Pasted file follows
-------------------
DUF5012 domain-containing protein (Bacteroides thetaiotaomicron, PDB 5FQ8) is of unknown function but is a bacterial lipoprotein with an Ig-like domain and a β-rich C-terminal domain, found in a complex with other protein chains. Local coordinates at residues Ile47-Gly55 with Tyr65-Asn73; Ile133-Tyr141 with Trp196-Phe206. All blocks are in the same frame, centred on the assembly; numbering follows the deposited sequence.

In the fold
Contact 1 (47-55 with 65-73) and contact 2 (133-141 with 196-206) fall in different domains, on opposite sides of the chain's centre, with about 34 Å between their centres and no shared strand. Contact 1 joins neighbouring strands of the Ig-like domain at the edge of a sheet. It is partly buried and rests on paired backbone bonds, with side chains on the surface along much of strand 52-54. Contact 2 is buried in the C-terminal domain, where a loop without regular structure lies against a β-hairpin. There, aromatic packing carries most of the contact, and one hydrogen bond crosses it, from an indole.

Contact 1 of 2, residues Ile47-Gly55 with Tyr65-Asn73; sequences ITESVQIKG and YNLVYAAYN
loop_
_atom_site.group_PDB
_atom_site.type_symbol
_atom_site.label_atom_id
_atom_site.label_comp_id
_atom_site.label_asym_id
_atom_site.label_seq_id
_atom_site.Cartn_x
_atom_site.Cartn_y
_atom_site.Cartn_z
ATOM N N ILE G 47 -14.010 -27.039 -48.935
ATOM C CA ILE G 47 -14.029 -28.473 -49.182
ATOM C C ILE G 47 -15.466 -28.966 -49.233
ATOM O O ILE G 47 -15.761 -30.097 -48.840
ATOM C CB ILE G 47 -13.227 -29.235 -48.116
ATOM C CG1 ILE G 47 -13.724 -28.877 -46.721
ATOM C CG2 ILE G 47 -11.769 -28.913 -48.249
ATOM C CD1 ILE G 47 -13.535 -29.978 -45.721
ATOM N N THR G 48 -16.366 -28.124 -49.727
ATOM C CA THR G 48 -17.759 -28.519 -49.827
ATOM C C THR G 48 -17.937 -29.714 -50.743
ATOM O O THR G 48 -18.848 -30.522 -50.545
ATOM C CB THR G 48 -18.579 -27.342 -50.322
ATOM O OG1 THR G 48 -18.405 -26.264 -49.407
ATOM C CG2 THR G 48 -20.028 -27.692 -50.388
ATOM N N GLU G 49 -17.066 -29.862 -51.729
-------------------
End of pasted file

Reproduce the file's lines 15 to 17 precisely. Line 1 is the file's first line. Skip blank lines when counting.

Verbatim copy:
ATOM N N ILE G 47 -14.010 -27.039 -48.935
ATOM C CA ILE G 47 -14.029 -28.473 -49.182
ATOM C C ILE G 47 -15.466 -28.966 -49.233